Jan 27, 2012
Insight: grassland invasion in California transfers carbon to atmosphere
California's native perennial grasslands, once so iconic that they grace the Californian flag, have been broadly displaced by the invasion of annual grasses from Mediterranean Europe. This incursion began in the 1700s.
Since then the grasslands have been the subject of an ecological murder mystery – why was such a dramatic invasion able to take hold, and what factors have sustained it? In our research, we ask how the invasion of non-native grasses has altered carbon cycling and storage. Broadly, we sought to understand how invasion biology and large-scale land-cover change has the potential to affect the greenhouse-gas content of the atmosphere, and thus global climate change.
To this end, we compared carbon-cycling processes between native and non-native grasses, using two study sites in coastal northern California where native perennial grasses still exist in large patches alongside non-natives. On average we found that grassland invasion has caused a drop in carbon storage of 40 Mg per hectare in the top half-metre of soil. The cause relates to differences in life-cycle strategy between the non-native grasses, which are annuals, and the perennial native grasses, plus the climatic constraints of an extended summer drought.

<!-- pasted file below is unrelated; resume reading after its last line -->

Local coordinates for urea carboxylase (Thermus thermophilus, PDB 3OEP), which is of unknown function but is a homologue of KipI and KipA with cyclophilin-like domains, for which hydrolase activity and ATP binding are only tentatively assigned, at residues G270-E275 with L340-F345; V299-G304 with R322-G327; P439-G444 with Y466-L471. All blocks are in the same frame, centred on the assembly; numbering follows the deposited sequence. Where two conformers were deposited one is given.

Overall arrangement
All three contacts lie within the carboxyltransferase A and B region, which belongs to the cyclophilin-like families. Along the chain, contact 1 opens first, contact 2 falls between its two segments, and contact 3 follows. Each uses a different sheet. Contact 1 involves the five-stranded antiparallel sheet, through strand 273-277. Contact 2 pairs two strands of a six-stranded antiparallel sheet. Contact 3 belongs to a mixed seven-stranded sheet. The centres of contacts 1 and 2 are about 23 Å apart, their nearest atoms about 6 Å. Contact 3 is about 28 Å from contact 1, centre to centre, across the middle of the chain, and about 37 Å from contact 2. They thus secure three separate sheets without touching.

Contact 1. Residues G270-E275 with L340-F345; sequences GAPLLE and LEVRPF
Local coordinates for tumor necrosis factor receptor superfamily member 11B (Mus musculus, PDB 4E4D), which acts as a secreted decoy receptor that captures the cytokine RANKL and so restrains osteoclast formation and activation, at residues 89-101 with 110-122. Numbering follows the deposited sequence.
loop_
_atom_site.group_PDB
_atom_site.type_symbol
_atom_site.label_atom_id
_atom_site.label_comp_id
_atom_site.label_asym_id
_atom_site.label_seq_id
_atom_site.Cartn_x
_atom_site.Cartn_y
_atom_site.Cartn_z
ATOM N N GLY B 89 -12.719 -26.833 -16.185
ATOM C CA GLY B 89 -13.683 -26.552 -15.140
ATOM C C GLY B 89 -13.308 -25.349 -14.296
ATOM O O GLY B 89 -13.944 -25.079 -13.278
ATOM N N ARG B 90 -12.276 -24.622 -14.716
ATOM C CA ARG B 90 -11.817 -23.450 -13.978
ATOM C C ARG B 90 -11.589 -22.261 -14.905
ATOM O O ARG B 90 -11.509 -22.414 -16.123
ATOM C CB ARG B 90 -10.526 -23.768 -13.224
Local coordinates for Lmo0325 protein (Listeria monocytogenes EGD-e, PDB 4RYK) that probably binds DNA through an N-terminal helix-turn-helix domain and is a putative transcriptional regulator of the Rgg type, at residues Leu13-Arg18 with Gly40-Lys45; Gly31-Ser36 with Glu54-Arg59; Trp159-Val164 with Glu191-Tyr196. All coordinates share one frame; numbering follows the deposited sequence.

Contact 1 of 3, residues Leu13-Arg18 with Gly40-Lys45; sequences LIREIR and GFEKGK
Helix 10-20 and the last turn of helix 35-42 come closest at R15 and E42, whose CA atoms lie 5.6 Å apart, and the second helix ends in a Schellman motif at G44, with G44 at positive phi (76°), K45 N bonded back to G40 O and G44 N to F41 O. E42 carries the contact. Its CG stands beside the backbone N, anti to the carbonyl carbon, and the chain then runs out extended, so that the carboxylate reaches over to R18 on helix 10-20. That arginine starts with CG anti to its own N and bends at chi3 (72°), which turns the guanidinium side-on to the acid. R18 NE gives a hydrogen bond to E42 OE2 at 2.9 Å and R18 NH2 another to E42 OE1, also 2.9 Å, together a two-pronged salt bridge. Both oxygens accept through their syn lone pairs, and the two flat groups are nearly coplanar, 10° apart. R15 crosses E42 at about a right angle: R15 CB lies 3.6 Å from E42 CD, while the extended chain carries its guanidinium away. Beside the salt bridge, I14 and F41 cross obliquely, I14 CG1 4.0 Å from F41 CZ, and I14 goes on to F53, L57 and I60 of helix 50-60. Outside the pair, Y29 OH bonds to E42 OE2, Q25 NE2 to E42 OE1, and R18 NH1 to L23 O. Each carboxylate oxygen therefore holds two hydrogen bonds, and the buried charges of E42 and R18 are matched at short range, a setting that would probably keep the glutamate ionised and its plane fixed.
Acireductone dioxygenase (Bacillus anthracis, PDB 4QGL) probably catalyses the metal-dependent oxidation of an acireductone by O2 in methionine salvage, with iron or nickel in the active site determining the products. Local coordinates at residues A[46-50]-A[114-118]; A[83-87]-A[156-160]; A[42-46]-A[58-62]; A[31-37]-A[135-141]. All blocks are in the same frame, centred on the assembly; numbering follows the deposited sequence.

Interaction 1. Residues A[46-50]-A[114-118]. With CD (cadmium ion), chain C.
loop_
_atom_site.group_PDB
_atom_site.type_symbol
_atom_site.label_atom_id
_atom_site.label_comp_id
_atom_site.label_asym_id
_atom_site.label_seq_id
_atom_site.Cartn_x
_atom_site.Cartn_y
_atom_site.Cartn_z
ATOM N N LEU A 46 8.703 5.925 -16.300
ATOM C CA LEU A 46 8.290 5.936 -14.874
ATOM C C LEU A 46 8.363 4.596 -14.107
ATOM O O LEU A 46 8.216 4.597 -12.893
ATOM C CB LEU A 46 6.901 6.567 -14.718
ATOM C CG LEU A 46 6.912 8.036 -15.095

To survive the long dry-season, native perennial grasses possess long roots to tap into deep soil-moisture reserves. Many species also have a dense above-ground structure to prevent soil evaporation and conserve water inputs for use in summer. In contrast, non-native annual grasses grow only when soil moisture is available; they germinate when rains begin each autumn and die with the onset of summer drought. Their growth is primarily above ground, with little investment in deep roots and a relatively sparse above-ground architecture.
Our work revealed that the same traits that evolved in response to seasonal water scarcity have resulted in greater carbon storage in soils where perennial grasses are found. Because they are alive year-round, native grasses have higher annual growth rates, resulting in greater soil carbon storage when plant tissues are shed each year. They also have lower soil carbon loss rates relative to growth than non-native grasses, thanks to the influence of contrasting water conservation strategies on soil respiration. In summary, our study reveals that beyond impacts on native biodiversity, broad-scale land-cover change can have implications for climate as well.
About the author
Laura Koteen is currently a postdoctoral researcher in the Department of Environmental Science, Policy and Management at the University of California, Berkeley, US.